Personal Authenticity vs. Social Roleplaying in Religion
In the online Mormon world, there are now huge shakeups (and discussions ad nauseum surrounding said shakeups) within the Neal A. Maxwell Institute for Religious Scholarship (also known as the Maxwell Institute, and probably more famously known for the major LDS apologetic group Foundation for Ancient Research and Mormon Studies, or FARMS). I’ve tried my best to stay far away from this, as there are tremendous ego and personality struggles associated with it, but for a timeline, you can check Jack’s at Clobberblog. And if you want to read about John Dehlin’s role in the debacle at the Maxwell Institute, Jack also has this little Q&A.
The latest reaction post to the dustup comes from Rosalynde Welch: The Odd Couple — Story and Community. Rosalynde’s post is a critique of John Dehlin’s Mormon Stories project. Without getting too much into her criticism of John or Mormon Stories itself (ego/personality issues, after all), I would like to touch upon idea she had:
Mormon Stories thus defines itself on two axes: both as a supportive social ecosystem, and as a purveyor of what it calls “authentic self-expression.” These two goals are, of course, in direct conflict with one another. It’s not entirely clear what is meant by “authentic self-expression,” and in any case I am one who doubts that anything like authentic self-expression—or even anything like an “authentic self”—actually exists. But conceding for the sake of argument that some kind of personal communication can spring directly from the soul, unmediated by environment or exigency, surely a vibrant social community is the last place one would expect to find such authentic expression. A social community is nothing more than a source of mediating narratives, names, and norms that exist precisely to shape the substrate of basic human perception into meaningful experience. If “authentic” expression is language that arises directly from an unadulterated private conscience, then expression from within a community can only be seen as artificially mediated—it’s simply the nature of the thing.
I have talked about authenticity at this blog often, so how could I not grapple with her point here?
I can see what Rosalynde means when she asserts that authentic self-expression is in direct conflict with social ecosystems. At the extreme, we as individuals may harbor desires, preferences, likes, and dislikes that are utterly at odds with what society prefers. (The most extreme examples I could offer would probably turn most people off of the discussion, in fact, because of this dynamic: how does a pedophile authentically express him or herself?) However, the point isn’t just something that is apparent on the extremes — even in more mundane senses, sociality is a game of impression management. We shift between roles naturally and fluidly in different social situations — so we wouldn’t talk to Grandma the same way we’d talk to our boss, and we wouldn’t talk to either the same way we’d talk to our close friends.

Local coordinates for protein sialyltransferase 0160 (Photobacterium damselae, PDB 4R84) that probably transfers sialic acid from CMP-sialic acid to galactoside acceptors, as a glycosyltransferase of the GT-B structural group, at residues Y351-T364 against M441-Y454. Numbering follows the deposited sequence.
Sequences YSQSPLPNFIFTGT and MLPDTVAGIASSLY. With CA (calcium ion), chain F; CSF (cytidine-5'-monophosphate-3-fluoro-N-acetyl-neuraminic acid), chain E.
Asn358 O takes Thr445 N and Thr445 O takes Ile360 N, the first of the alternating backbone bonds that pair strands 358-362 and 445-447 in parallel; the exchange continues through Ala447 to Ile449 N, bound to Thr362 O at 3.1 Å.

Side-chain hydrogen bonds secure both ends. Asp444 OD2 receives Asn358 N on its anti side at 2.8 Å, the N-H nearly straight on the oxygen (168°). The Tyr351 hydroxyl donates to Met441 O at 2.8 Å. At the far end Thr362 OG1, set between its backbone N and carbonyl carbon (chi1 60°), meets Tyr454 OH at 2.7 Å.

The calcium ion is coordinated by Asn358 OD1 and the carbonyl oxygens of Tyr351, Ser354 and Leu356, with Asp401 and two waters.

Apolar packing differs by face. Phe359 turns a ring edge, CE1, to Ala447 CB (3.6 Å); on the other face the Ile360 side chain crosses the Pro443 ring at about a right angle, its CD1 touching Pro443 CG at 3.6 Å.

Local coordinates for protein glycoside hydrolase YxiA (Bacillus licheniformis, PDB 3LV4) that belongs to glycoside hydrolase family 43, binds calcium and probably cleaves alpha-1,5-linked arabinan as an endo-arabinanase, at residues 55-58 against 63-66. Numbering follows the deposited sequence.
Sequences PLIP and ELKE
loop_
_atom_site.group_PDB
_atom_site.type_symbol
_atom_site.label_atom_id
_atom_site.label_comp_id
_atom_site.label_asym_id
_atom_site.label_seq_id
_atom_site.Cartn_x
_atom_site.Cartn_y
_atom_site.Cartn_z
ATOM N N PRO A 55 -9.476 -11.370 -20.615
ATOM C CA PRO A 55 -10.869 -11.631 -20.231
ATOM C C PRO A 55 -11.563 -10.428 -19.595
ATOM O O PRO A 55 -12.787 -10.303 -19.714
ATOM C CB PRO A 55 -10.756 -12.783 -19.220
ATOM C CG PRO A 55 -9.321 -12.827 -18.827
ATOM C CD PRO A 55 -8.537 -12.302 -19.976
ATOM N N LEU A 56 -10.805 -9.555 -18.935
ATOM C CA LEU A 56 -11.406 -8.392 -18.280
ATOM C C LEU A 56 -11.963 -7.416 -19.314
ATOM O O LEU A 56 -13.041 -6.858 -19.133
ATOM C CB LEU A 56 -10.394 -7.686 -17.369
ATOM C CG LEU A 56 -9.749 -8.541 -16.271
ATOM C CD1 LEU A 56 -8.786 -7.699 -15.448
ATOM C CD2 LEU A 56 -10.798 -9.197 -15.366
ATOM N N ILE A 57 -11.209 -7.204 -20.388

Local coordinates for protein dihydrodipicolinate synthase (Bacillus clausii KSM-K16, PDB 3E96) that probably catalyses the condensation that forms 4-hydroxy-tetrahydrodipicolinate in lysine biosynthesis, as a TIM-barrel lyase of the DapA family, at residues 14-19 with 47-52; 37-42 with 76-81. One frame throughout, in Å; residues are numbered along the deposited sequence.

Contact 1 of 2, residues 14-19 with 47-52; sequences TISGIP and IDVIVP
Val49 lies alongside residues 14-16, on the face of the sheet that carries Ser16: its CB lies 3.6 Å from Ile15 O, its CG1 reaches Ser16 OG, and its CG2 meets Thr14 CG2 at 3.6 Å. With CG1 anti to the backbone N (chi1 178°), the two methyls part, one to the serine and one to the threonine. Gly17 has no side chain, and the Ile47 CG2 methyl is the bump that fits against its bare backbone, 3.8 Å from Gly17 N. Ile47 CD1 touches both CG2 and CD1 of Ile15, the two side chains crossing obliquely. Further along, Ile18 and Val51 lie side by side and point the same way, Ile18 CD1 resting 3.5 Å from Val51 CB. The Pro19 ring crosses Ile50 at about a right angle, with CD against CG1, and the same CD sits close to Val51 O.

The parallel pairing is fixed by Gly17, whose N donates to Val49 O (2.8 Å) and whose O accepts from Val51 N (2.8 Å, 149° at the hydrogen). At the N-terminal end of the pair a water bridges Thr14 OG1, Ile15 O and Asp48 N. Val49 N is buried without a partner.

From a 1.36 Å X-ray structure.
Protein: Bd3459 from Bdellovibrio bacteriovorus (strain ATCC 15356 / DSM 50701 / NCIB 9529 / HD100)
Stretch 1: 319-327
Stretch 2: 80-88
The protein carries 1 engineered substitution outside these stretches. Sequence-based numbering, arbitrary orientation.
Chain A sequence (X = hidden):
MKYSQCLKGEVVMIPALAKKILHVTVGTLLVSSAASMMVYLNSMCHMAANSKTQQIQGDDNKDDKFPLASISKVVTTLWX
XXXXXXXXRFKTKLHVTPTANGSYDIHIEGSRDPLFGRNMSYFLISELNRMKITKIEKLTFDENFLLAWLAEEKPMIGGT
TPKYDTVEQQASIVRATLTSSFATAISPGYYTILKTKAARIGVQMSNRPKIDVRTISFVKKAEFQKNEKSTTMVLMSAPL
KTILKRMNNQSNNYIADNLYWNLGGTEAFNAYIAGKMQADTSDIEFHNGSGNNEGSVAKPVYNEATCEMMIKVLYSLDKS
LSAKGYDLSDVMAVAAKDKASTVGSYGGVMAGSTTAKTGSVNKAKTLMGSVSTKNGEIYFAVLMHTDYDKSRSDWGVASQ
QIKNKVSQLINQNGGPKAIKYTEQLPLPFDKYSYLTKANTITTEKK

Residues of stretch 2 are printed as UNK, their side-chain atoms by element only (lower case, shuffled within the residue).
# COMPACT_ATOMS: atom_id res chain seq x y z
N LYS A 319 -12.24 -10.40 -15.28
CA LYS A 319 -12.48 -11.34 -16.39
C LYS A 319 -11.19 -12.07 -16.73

I guess one could say that our ability to shift roles (and the roles we consciously choose to take in situations) makes those roles a part of our authentic selves…to play off an example I hear often, if you have an aunt who has given you a really ugly sweater for Christmas, some people would say that if she asks you how you feel about it, an authentic response must be to tell her that you hate it. However, others would challenge that since you like your aunt (let’s assume this is the case), then saying something that you know would upset her is a violation of your authentic like and appreciation for her.
…so that’s one place where authenticity has problems. I think that Rosalynde alludes to some deeper issues. When she doubts whether anything like an “authentic self” actually exists — and describes such authentic self-expression as being “some kind of personal communication [that] spring[s] directly from the soul, unmediated by environment or exigency,” then I think I can understand her critique. The underlying question is: what makes us us if not for our circumstances, our environment, and so on? If you changed my race, or my sexuality, or any number of intersectional qualities I have, then I would quite simply be a different person.
But for this post, I’ll set aside those possible reservations and criticisms of the idea of authenticity…instead, I’ll try to address what I feel about the dichotomy between authenticity and sociality.
What is Religion Good For?
In my last post, I wrote that one element of my disaffection (albeit a far less glamorous one that I’ve only recently begun to truly consider) is the fact that I don’t think that Mormonism really concretely helps me to become a better person.
But to be honest, I feel that there is a way it could be helping me to become a better person — I just may not have seen it appropriately. So, to simplify things, let’s say that my goal is to be kinder, more patient, more long-suffering, and so on. There are two ways the church could help me do this.
1) The positive way.
The positive way to help me be kinder, more patient, and so on is by providing positive, proactive techniques and tools to develop these traits. It may not even be techniques or tools in a direct sense — in a non-LDS Christian context, it might just be as simple as the fact that realizing that I’m a sinner, yet I’m saved changes my perspective enough that I develop these “fruits.”
That’s one way. I think the church advertises this way, and so I assume that’s what I’ll find. I assume that prayer, scripture study, fasting, attending meetings, and so forth are positive things to help me develop these traits.